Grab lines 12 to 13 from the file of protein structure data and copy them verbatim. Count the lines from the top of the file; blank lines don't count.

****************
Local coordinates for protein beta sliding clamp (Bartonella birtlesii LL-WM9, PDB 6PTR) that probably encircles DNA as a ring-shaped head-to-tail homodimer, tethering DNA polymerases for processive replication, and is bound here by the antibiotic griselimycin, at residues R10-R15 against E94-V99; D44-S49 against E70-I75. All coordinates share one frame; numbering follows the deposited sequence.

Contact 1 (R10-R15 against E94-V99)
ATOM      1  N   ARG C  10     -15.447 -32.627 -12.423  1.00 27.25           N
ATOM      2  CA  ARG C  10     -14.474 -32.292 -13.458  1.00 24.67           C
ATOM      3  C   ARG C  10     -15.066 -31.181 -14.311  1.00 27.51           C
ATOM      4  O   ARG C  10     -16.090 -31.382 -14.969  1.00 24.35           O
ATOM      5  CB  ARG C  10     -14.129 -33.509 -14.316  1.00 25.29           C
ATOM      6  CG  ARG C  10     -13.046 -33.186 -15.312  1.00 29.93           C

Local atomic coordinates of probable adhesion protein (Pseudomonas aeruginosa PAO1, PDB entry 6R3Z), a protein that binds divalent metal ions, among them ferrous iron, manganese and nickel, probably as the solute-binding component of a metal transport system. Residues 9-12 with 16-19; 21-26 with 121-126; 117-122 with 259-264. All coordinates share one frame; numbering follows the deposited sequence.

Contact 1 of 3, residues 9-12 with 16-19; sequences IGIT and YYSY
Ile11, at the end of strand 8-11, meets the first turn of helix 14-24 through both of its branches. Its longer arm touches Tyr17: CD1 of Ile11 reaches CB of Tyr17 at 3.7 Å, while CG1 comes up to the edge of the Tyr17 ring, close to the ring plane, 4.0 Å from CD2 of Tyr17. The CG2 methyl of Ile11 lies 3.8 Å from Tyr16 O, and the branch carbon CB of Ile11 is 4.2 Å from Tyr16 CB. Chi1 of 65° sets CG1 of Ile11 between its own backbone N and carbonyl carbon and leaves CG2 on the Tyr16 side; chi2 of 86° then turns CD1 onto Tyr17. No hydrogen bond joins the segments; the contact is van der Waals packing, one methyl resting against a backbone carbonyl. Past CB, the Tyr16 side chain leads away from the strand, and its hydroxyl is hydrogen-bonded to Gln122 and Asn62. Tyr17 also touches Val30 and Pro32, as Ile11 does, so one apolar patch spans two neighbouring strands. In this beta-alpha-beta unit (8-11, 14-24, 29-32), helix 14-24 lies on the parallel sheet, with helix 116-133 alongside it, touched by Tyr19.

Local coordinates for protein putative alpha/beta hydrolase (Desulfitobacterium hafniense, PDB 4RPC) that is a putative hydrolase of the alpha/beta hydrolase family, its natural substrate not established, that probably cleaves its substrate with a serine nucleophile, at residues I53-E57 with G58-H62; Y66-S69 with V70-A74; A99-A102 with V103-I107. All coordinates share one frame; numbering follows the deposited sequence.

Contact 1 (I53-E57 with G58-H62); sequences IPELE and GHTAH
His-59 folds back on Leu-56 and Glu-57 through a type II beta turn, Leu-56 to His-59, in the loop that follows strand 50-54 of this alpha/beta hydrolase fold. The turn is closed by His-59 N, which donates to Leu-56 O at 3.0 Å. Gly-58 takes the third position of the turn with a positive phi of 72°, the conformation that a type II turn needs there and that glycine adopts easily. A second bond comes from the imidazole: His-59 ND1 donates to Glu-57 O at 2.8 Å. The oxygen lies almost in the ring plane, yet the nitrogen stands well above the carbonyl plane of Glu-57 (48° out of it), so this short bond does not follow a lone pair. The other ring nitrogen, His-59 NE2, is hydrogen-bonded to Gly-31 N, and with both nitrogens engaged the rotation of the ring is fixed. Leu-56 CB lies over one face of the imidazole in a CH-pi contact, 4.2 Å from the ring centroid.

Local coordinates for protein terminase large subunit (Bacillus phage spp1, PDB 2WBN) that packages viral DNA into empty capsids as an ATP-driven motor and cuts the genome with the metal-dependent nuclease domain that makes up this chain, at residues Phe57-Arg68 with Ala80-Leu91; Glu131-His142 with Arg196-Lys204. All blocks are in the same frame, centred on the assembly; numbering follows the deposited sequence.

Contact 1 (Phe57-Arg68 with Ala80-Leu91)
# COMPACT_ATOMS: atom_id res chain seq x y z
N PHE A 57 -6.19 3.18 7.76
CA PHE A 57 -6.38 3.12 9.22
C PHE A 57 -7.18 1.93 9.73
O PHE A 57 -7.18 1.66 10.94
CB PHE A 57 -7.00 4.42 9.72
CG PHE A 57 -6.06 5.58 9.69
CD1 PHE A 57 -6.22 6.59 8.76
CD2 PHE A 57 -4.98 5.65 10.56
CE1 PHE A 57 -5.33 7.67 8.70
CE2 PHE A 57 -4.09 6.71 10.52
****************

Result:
Local coordinates for protein putative alpha/beta hydrolase (Desulfitobacterium hafniense, PDB 4RPC) that is a putative hydrolase of the alpha/beta hydrolase family, its natural substrate not established, that probably cleaves its substrate with a serine nucleophile, at residues I53-E57 with G58-H62; Y66-S69 with V70-A74; A99-A102 with V103-I107. All coordinates share one frame; numbering follows the deposited sequence.

Contact 1 (I53-E57 with G58-H62); sequences IPELE and GHTAH